Australian Plants Society (Victoria)

Promoting the Appreciation and Preservation of Australian Plants

How to Select the Right Plant

Plants are sensitive to the amount of sun and water they receive, the temperature, and the type of soil. When selecting plants it is essential to know the microclimates and soils across your site and choose plants which like those conditions. Failure to do so can be costly, as poorly selected plants usually die or have weak growth and few flowers.

Step 1 – Assess site conditions

Draw a sketch of your site showing its microclimates, environments and soil types

♦ What is your local climate?


Inland – hot summers
e.g. Mallee, Wimmera, North Country, Horsham, Mildura, Swan Hill, Echuca, Bendigo, Shepparton, Albury/Wodonga

Highlands – frosty winters
e.g. Hamilton, Ararat, Ballarat, Kyneton, Kilmore, Mansfield, Bright, Wangaratta

Coastal – temperate
e.g. Warrnambool, Geelong, Melbourne (most), LaTrobe Valley, Sale, East Gippsland

♦ What are the microclimates and environments across your site?

NOTE: Microclimates and environments can change dramatically even across small suburban gardens. (For example: exposed north or west facing sites are generally hot and dry; a southerly aspect cool and moist; buildings can create windy spots or channel cold, frosty air in winter).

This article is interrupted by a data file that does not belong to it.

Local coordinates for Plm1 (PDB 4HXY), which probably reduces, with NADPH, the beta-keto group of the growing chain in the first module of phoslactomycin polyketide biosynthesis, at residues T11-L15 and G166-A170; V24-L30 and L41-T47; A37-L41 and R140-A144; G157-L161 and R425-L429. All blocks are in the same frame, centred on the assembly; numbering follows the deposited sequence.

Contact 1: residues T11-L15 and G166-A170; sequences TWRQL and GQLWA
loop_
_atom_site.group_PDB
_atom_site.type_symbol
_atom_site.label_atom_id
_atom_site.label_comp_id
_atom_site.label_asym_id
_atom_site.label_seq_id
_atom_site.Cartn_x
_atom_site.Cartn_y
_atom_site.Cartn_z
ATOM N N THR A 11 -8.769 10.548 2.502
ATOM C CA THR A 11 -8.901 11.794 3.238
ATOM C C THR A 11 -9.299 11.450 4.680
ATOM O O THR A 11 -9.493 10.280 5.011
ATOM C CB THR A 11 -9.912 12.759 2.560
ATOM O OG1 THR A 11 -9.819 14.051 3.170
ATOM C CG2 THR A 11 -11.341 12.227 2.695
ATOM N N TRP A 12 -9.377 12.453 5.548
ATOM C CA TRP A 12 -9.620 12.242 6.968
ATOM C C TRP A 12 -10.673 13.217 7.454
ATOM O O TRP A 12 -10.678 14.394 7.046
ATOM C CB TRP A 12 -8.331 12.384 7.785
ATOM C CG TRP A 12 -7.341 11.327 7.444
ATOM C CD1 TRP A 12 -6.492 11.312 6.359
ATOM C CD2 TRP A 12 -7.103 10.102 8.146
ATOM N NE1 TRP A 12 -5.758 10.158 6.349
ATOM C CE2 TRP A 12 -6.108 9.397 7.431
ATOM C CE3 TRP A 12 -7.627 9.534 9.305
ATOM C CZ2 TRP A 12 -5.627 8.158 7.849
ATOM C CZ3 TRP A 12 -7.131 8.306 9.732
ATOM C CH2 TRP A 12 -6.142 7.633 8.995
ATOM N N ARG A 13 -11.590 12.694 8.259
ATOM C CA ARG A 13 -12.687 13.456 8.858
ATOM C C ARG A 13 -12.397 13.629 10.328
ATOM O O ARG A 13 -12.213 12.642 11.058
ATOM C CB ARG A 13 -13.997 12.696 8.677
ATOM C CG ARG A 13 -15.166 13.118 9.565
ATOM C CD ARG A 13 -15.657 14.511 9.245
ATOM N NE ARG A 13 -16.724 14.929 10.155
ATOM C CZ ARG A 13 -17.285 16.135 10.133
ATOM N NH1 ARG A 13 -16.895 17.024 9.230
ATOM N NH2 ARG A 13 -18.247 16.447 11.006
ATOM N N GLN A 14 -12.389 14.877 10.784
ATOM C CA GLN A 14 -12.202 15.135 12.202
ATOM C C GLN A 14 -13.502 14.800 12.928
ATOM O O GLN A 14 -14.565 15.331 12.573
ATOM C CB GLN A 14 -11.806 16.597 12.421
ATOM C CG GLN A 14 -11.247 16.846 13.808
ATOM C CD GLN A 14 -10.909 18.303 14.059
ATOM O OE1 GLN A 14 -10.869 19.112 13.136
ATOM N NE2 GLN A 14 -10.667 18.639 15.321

Temperature: hot, normal, cold

Frost: frost free, light (-2 to -3°C), moderate (-4 to -5°C), heavy (> -6°C)

Light: full sun, part sun, full shade

Environment: salt spray, windy, bushfire prone area

Soil moisture: dry, normal, moist, waterlogged

♦ What soils do you have on your site?

NOTE: Soils too can change dramatically across small sites. (For example: clay sub soil might have been deposited on the top soil in a section of the site during building construction; limestone might occur in a location making the soil there alkaline)

>> Information About Soils

Type: Gravel, sand, sandy loam, loam, clay loam or clay

pH: Alkaline (pH greater than 7.4), neutral (pH 6.6 – 7.3) acid (pH less than 6.5)

Step 2 – Select plants which suit both your garden design and site conditions

Now it’s time to visit your local plant nursery. Take your site sketch with you and always read the plant labels to ensure the ones you like suit your site conditions and, when they reach maturity, will have the right size and shape.

NOTE: Most Australian native plants grow rapidly, so it is often best to buy a small plant instead of a more expensive mature plant.

Tips for choosing and using plants in your garden design:
>> Further Information

Plants we recommend:
Hardy, easily grown plants >> Further Information
Drought tolerant plants for climates similar to Melbourne >> Further Information
Fire resistant and retardant plants >> Further Information

Now that you are ready to plant

Planting times for all areas of Victoria >> Further Information
Tips for growing native plants >> Further Information
ANPSA’s native plant guides >> Further Information
(For comprehensive information on the use and cultivation of many species of Australian native plants.)

Native Nurseries & Public Gardens